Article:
Archive for the ‘Uncategorized’ Category

Preventing RDNSSD from Ruining the SD Card

July 20, 2017

So I have a Raspberry Pi running in the Freifunk Bremen network. It has a dynamic IPv6 address; and since there are currently five active gateway servers on this network which also act as DNS servers, I wanted to get these DNS server addresses dynamically as well.

This can be done with the rdnssd daemon: it listens for IPv6 Neighbour Discovery Protocol packets (in particular Router Advertisements) and extracts the DNS server addresses from them. The addresses are then written to the /etc/resolv.conf file so that they are used as normal DNS servers by the system.

However after setting this up I noticed that the green LED on my Raspi was lighting up every few seconds, indicating “disk” activity. Of course with a Raspi there is no magnetic hard disk but rather a MicroSD card which contains the file system; and since these cards can only tolerate a limited number of write cycles, the frequent LED blinks were worrying.

The cause of the write accesses was that the /etc/resolv.conf file was rewritten every few seconds. IPv6 RA packets are received quite frequently here (about 100 packets per minute!); and each time the ordering of DNS servers is updated to prefer the server that was received most recently.

Updating the /etc/resolv.conf file is done by the resolvconf tool (actually the openresolv tool, if you look under the hood). It takes name server addresses from various sources (like DHCP client, VPN connections, RDNSSD, and static network configuration) and combines those into a single resolv.conf file. So whenever RDNSSD wanted to reorder the DNS servers it had received, resolvconf rewrote the /etc/resolv.conf file.

To prevent the resolvconf tool from frequently writing to SD card, I took the following steps:

  • make /etc/resolv.conf a symbolic link to /var/run/resolv.conf.
    /var/run resides on a ramdisk so data written there does not touch the actual SD card. This also means that the /var/run/resolv.conf file will be lost during reboot; but the resolvconf tool will recreate it during boot.
  • disable the unbound_conf=/var/cache/unbound/resolvconf_resolvers.conf line in /etc/resolvconf.conf. This line was causing the resolvconf tool to also update the /var/cache/unbound/resolvconf_resolvers.conf file every few seconds (which was unnecessary in my case, since I don’t have an Unbound DNS Server installed on the Raspi); and since /var/cache is stored on the SD card, this caused an actual write access to the card.

After making these two changes, the green LED once again remains dark, and cat /etc/resolv.conf shows that the IPv6 name servers merrily change every few seconds.

Calendarserver and DAV_DAV_NOT_CALDAV error

December 6, 2015

So I had just copied the data of my Darwin Calendarserver from an old to a new disk, but Thunderbird only showed the error DAV_DAV_NOT_CALDAV (“CalDAV: Calendar points to a DAV resource, but not a CalDAV calendar”) on console when trying to open the calendars.

After enabling verbose logging in Thunderbird (by setting calendar.debug.log and calendar.debug.log.verbose to true) and digging through the Lightning sources (in the extensions/{e2fda1a4-762b-4020-b5ad-a41df1933103}/components/ directory of my Thunderbird profile), it turned out that the error was that the calendars had the “{DAV:}resourcetype” attribute set to just “collection” rather then both “collection” and “calendar”. This was also visible when opening https://homeserver/calendars/users/oliver/calendar/ in Firefox. However, I couldn’t find out the cause for this from Calendarserver, neither from logs nor from code.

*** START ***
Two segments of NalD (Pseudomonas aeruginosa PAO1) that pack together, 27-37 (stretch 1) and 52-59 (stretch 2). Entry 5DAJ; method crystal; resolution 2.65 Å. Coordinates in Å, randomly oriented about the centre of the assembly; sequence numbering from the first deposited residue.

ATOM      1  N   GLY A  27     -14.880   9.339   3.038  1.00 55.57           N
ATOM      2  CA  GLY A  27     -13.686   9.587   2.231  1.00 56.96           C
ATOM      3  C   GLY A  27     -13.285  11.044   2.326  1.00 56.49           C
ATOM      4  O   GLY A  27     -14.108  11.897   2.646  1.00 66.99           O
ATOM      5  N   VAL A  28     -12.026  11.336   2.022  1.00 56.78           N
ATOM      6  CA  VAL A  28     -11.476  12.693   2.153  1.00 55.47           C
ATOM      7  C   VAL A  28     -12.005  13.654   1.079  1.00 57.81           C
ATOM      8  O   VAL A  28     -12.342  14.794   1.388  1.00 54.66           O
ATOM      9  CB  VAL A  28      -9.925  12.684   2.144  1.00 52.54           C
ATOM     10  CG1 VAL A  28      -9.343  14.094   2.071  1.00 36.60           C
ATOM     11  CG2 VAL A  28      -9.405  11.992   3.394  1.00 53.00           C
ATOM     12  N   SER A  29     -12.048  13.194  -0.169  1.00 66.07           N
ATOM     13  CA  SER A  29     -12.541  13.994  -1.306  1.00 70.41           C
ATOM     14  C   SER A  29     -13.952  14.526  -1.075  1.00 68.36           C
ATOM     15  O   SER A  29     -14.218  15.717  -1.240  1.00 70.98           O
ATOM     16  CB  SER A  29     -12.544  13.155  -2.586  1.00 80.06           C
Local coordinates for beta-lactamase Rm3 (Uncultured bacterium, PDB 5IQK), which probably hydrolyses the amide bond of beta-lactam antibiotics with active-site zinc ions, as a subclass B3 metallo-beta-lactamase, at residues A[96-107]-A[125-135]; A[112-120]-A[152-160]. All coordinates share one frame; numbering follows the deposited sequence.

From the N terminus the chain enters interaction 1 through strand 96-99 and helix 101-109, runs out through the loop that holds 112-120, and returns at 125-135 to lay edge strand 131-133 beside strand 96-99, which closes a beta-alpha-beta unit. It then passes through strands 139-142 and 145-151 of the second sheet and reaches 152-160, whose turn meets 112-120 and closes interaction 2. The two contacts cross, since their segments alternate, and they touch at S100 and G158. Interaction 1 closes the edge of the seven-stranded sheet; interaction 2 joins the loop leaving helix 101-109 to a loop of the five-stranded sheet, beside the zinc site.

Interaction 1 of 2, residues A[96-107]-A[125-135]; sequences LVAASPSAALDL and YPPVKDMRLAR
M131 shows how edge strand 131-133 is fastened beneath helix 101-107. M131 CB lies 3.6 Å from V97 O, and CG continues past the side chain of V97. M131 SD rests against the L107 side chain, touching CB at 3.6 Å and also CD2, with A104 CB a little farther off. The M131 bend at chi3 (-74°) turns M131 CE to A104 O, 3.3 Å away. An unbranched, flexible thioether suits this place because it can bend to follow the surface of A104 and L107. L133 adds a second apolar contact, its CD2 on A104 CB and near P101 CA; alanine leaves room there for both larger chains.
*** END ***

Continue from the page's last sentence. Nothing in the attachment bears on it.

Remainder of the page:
But digging into other directions finally produced a result: the extended attributes were missing on the copied data. Sure, the old disk had had the user_xattr flag set in /etc/fstab; and the new partition even uses that flag automatically (as seen from /proc/mounts). But for copying the data, I had attached the old disk via USB and had mounted it manually – and in that step I had forgotten to specify “-o user_xattr” :-( . Without that parameter, even “cp -ax” can’t copy these attributes.

After mounting the old disk with the correct and copying the data over again, “getfattr -d -R /var/spool/caldavd” finally showed lots of extended attribute values, and Thunderbird finally opened the calendars. Success!

Firefox Private Browsing Windows Are Not Independent

November 11, 2015

Public Service Announcement: If you have multiple “Private Browsing” windows open in Firefox (41), they all share the same cookies. So if you think you can login to a site multiple times using multiple Private Browsing windows, you’re out of luck with plain Firefox.
More importantly, if you’re logged into Facebook in one PB window, opening a second PB window won’t protect you from being tracked by Facebook.

You can test this on by setting a test cookie in one PB window and then visiting the site in a second PB window, where the cookie from the first window will be displayed.

Of course this information leak not only affects cookies (they are just the most obvious piece of information that’s leaked between windows). For example, when running the browser history sniffer at in one PB window, it also shows sites you’ve visited in other PB windows.

In summary, this is not the kind of behavior I was expecting from a Private Browsing feature. In the end this feature is really just usable to avoid leaving traces on the computer, but doesn’t help to protect your privacy from the sites you visit.

Gedit File Search Plugin 1.2 now supports Gedit 3.12

April 13, 2014

The latest Gedit File Search Plugin now adds support for two more Gedit versions: Gedit 3.10 will be used by Ubuntu 14.04 LTS “Trusty Tahr” (soon be released), and Gedit 3.12 is currently the latest bleeding-edge release available.

Unfortunately the Gedit in Ubuntu 14.04 lacks some features which were used by this plugin: namely, the file browser in the side bar doesn’t offer a Search in Files shortcut any more, and highlighting of file search results in opened documents doesn’t work any more. While Gedit has regained these features in later versions, that’s only small consolation for Ubuntu LTS users.
I’m not sure if there’s a way to work around these shortcomings, or if it’s possible to add these features to the Ubuntu Gedit version. Guess once we actually start using it in the next weeks/months it’ll become apparent whether this is a real problem.